I had read a couple glowing reviews for a murder mystery/thriller novel so I was happy when I got a reading copy of the novel from NetGalley. I was primed for a great story when I started “The Last Clinic” by Gary Gusick.
Darla Cavanaugh had moved to Jackson, Mississippi, to follow her husband back to his hometown when his NFL career was ended prematurely by injury. Following his death, Darla is left trying to put her life back together in a town that seems almost foreign to her. Her bereavement leave is cut short when the beloved Reverend Jimmy Aldridge is gunned down outside the only abortion clinic in the state. The murder needs to be solve quickly before the tensions mount and lead to further violence and Darla returns to duty at the pleading of her chief.
The town quickly turns its suspicions to the doctor that owns the abortion clinic, Stephen Nicoletti, and the efforts of Darla’s partner, Detective Tommy Reylander who moonlights as an Elvis impersonator and keeps his job by virtue of his being related to the mayor, does little to help the matter. Darla quickly determines that there is more to the murder than meets the eye and she must delve into the life of the victim to uncover a mystery even greater than his murder.
“The Last Clinic” is a fast-paced thriller that pulls the reader through the action and never takes a break from the constant developments that arise during the course of Darla’s investigation. There are a lot of characters and a lot of different threads to the story that are pulled together throughout. This creates a complex conspiracy that leads the characters in directions that are not anticipated by them and also causes them to question their loyalties to each other and their duties. It is a very busy story that does not allow a lot of time for introspection as there is always something going on that causes a change of direction in the investigation. The reader is not given much time to ponder one aspect of the investigation before there is a new development in play.
Ultimately, however, I was disappointed by “The Last Clinic.” While the story was busy with something new almost every chapter, I had figured out the end of the story just a few chapters in and so the rest seemed kind of anticlimactic. Now, I tend to not hold this against the story too much since I am very rarely fooled by a story and can often figure out the ending early on. The character of Detective Reylander was too far over the top to add anything to the story other than a distraction. The fact that he was incompetent and lazy was not a problem but the repeated emphasis of his idolization of Elvis was unnecessary and ineffective.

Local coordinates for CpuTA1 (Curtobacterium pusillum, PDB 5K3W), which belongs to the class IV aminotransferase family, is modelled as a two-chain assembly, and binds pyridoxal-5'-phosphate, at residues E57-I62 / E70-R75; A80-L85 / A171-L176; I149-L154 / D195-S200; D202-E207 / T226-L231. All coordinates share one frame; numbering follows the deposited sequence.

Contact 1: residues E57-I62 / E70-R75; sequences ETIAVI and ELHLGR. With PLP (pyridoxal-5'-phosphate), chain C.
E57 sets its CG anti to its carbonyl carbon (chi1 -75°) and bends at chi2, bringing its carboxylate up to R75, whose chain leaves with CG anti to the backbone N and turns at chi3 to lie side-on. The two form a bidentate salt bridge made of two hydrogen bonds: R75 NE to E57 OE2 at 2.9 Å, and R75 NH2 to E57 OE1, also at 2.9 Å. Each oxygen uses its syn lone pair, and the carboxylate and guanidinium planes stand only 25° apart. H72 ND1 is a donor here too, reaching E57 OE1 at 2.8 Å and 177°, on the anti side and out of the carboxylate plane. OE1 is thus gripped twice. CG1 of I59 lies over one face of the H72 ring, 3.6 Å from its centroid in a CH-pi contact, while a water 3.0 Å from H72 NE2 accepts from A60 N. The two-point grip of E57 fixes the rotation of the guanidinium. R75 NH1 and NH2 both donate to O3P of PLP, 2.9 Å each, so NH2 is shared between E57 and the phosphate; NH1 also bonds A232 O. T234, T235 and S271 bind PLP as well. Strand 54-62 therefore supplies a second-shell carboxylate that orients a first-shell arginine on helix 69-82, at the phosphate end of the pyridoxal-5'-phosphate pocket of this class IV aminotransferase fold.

The thing that really turned me off to the story, however, was either poor research or lazy writing in Darla’s discovery of a post office box key when searching Reverend Aldridge’s office. It seems to me like Gusic needed a way to help tie a broader conspiracy to Aldridge and chose to use this PO box to achieve this. There are a couple problems with this, however. First, and most minor, is that the box number is conveniently on the key. Now, it could be that Aldridge wrote the box number on it in marker or something, but I got the impression that it was engraved on the key and PO box numbers are not on the keys. The number on the PO box key is the key number, not the box number. Darla may have recognized it as a PO box key but would not have known the box number or even the post office by looking at the key. Second, and much bigger, the post office cannot give out information on a PO box to the police without a warrant. This is a very big mistake in a story that is supposed to be realistic. Even if the postmaster had been willing to give the information and thus jeopardize his job, Darla should have known better as any evidence gained in this matter would have be gained illegally. A warrant or the cooperation of the Postal Inspection Service is needed to get this information and access to the box in order for it to be done legally. It is true that USPS could not keep her from retrieving mail from the box with the key, but they could not have even told her as much as what the box number was without her going through the proper channels. Darla’s actions would have jeopardized the investigation and Gusic should have known better.
I still enjoyed “The Last Clinic” but have to admit that I was disappointed. I am all for plot twists but the twists in this book were too obvious for my taste and made me feel as if the twists were more to cover up holes in the story rather than to add to the story. By pushing through the story at a break-neck pace and constantly adding minor plot twists, Gusic crafts a story that is readable but little more than that.
I would like to give a special thank you to NetGalley and Random House for this advanced reading copy. “The Last Clinic” is scheduled to be released by Random House on November 18, 2013.